WASHINGTON — The legal blitz by voting-machine companies who have been the target of right-wing conspiracies just took another big step forward. On Thursday, the company Smartmatic sued Fox News and some of its biggest names alleging defamation and asking for a staggering $2.7 billion in damages.
The 285-page complaint names Fox Corporation, Fox News Network, as well as Fox hosts Lou Dobbs, Maria Bartiromo, and Jeanine Pirro, along with the pro-Trump lawyers Rudy Giuliani and Sidney Powell who have both made frequent appearances on Fox. The complaint filed by Smartmatic alleges the defendants spread lies about Smartmatic as part of the broader conspiracy theory that the 2020 presidential election was riddled with fraud and stolen from former President Donald Trump.
“They needed a villain,” the lawsuit says. “They needed someone to blame…Without any true villain, defendants invented one. Defendants decided to make Smartmatic the villain in their story.”
A Fox News spokeswoman said in a statement responding to the suit: “Fox News Media is committed to providing the full context of every story with in-depth reporting and clear opinion. We are proud of our 2020 election coverage and will vigorously defend this meritless lawsuit in court.”
Smartmatic is not the first voting-machine company to go to court over what it contends are unfounded and defamatory statements made by conservative media and legal figures. Dominion Voting Systems, which has also been the target of conspiracy theories about the 2020 election, has already filed two defamation suits, the first against lawyer Sidney Powell and the second against Rudy Giuliani. Both Dominion suits seek $1.3 billion in damages. “In this system, the best way to vindicate the truth is in court,” Tom Clare, one of Dominion’s lawyers, told reporters. “It’s very easy to say something on Twitter and without evidence or reckless disregard of the information that’s out there…But it is another thing to have to come forward in a court.”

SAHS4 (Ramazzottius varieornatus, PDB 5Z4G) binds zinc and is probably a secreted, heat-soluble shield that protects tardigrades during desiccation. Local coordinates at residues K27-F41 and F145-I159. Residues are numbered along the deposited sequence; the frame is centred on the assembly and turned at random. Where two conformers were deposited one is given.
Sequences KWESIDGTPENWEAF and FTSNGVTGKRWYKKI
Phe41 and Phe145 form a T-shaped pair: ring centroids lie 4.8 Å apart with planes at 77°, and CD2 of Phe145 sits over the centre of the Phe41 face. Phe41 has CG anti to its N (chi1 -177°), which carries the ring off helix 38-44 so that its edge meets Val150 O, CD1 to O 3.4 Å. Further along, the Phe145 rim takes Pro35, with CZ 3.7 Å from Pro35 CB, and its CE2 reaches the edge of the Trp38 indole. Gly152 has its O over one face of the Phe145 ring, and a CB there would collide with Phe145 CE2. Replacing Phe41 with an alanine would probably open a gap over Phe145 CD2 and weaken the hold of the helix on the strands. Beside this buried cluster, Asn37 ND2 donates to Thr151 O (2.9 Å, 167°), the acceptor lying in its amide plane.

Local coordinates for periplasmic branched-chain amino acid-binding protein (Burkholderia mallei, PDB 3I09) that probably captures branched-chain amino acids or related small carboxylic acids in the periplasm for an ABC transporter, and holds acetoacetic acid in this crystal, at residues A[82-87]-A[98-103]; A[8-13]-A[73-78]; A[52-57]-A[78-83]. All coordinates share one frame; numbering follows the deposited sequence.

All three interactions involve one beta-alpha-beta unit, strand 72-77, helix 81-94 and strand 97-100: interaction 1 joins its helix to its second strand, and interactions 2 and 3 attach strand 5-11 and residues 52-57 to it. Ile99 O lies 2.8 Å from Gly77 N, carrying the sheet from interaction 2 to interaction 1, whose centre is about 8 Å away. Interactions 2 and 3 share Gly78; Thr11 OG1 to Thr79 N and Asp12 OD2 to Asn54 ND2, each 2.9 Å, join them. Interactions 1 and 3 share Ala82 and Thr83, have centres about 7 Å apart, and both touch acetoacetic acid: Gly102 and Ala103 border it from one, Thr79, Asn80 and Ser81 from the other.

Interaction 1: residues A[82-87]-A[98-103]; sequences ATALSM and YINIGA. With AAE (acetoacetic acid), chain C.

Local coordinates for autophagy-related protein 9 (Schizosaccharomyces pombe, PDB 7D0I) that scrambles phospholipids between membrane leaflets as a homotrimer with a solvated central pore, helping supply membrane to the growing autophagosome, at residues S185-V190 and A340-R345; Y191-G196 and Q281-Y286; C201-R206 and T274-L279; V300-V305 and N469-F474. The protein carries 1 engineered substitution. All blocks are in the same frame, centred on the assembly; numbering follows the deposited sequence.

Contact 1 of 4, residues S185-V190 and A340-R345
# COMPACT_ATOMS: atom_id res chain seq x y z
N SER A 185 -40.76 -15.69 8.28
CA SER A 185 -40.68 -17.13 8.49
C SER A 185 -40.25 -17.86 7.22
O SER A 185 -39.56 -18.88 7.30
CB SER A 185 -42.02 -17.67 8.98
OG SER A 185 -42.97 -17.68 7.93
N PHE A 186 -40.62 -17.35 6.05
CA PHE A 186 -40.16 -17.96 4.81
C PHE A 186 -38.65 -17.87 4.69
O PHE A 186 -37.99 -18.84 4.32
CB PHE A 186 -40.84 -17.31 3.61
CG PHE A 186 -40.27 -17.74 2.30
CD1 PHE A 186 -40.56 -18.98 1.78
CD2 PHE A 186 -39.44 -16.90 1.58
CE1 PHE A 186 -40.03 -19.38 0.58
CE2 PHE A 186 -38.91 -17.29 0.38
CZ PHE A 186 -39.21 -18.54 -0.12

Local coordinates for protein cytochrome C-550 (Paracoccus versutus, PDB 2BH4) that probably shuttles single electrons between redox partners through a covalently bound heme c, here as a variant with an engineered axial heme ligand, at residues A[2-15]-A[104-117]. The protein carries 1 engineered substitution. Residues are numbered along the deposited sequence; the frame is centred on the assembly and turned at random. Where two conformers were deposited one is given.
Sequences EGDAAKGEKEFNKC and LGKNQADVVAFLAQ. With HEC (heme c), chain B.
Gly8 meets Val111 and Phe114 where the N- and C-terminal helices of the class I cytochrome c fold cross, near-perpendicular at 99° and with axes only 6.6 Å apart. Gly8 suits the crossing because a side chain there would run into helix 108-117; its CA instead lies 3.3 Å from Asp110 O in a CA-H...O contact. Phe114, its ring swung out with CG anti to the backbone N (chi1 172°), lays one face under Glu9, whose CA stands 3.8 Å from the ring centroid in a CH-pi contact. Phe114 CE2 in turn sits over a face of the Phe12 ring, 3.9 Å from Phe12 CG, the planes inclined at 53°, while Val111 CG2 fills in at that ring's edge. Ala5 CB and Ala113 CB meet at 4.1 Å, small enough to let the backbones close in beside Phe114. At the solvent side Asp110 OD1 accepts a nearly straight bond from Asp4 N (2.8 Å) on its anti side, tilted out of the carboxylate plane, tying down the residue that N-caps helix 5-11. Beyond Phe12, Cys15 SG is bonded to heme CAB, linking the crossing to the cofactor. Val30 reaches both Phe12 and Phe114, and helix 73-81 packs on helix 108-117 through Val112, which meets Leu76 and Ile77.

Antonio Mugica, the founder and chief executive of Smartmatic, told CNN Business that he felt he had no choice but to sue Fox over claims the network had aired about his company. “The disinformation campaign that was launched against us is an obliterating one,” Mugica said. “For us, this is existential, and we have to take action.”
Late last year, Fox had included Smartmatic in segments it aired that appeared to suggest the company had acted in a way to swing the election for Democrat Joe Biden. According to a legal notice and retraction demand sent by Smartmatic’s lawyers to Fox News in December, Fox had “published and republished dozens of false and misleading statements regarding Smartmatic.” These statements, the letter went on, “implied that (1) Smartmatic has a corporate relationship with Dominion Voting Systems (‘Dominion’), (2) Smartmatic has a corrupt relationship with the Venezuelan government, including Hugo Chávez, (3) Smartmatic’s technology and software were designed and used to fix elections, (4) Smartmatic’s technology and software were widely used in the 2020 U.S. election, (5) Smartmatic’s technology and software were used to fix the 2020 U.S. election, (6) Smartmatic sent votes to foreign countries for tabulation, (7) Smartmatic’s technology has been banned from certain jurisdictions, (8) Smartmatic has ties to the Democratic party and George Soros, and (9) Smartmatic’s technology and software has numerous security weaknesses.” The letter said that all of these statements were “false and defamatory.”
Fox responded in part by airing a news package on the shows hosted by Bartiromo, Dobbs, and Pirro; the segments, which featured Eddie Velez, a voting-technology expert, effectively debunked voting-fraud claims made by Fox hosts and guests. But apparently that self-correction was not enough to dissuade Smartmatic from taking Fox to court.
Unlike Dominion Voting Systems, Smartmatic has had a small presence in the United States. According to its lawsuit, the company’s lone American client in the 2020 election was Los Angeles County. J. Erik Connolly, the lead lawyer for Smartmatic in its Fox suit, told CNN that the fact of Smartmatic’s light U.S. presence alone was enough to bring a strong defamation claim. “By being able to say Smartmatic was in Los Angeles County and nowhere else, I’ve been able to prove a lie of everything they essentially said with one salient fact,” he told CNN. “I’ve been doing this for a long time and that might be one of the easiest ways to demonstrate falsity that I’ve ever had.”